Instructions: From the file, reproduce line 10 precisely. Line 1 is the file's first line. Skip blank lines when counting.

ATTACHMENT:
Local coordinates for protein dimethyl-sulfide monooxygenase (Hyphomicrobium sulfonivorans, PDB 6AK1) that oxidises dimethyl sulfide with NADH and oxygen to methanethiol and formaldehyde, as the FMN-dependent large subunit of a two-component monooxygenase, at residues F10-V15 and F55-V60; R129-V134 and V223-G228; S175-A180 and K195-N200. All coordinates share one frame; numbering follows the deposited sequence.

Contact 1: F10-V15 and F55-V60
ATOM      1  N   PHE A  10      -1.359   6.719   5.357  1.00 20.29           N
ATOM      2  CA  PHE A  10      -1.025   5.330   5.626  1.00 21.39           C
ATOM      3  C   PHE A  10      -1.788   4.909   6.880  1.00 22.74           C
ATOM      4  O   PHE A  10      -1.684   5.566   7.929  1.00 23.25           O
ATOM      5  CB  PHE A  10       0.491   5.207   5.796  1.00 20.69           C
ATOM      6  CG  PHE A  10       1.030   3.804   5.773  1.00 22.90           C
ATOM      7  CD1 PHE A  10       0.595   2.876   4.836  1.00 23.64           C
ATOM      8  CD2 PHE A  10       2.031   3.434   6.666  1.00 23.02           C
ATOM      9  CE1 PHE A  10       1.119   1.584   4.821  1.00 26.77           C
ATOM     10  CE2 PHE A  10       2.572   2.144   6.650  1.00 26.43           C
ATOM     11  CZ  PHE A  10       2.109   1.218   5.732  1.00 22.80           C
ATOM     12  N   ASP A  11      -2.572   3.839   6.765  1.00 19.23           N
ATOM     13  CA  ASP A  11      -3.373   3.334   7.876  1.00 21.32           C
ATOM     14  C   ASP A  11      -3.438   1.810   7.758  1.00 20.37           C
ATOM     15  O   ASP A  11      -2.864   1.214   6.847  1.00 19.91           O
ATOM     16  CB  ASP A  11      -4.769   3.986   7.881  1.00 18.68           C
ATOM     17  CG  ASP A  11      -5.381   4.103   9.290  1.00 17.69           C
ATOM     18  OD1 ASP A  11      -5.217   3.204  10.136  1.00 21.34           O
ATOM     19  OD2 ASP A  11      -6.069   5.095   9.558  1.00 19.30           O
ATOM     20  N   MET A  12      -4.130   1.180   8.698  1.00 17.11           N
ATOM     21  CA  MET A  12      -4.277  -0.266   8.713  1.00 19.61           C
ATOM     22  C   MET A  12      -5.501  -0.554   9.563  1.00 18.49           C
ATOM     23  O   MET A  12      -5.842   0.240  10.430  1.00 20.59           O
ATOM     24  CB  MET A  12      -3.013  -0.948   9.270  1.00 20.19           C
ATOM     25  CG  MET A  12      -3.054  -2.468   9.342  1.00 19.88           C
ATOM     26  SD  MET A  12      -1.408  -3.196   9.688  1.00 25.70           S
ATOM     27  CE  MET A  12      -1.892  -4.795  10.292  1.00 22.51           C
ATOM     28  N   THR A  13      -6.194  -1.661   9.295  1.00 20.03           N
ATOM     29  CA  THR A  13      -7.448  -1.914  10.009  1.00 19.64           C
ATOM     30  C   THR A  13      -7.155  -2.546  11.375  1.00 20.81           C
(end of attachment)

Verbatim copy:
ATOM      8  CD2 PHE A  10       2.031   3.434   6.666  1.00 23.02           C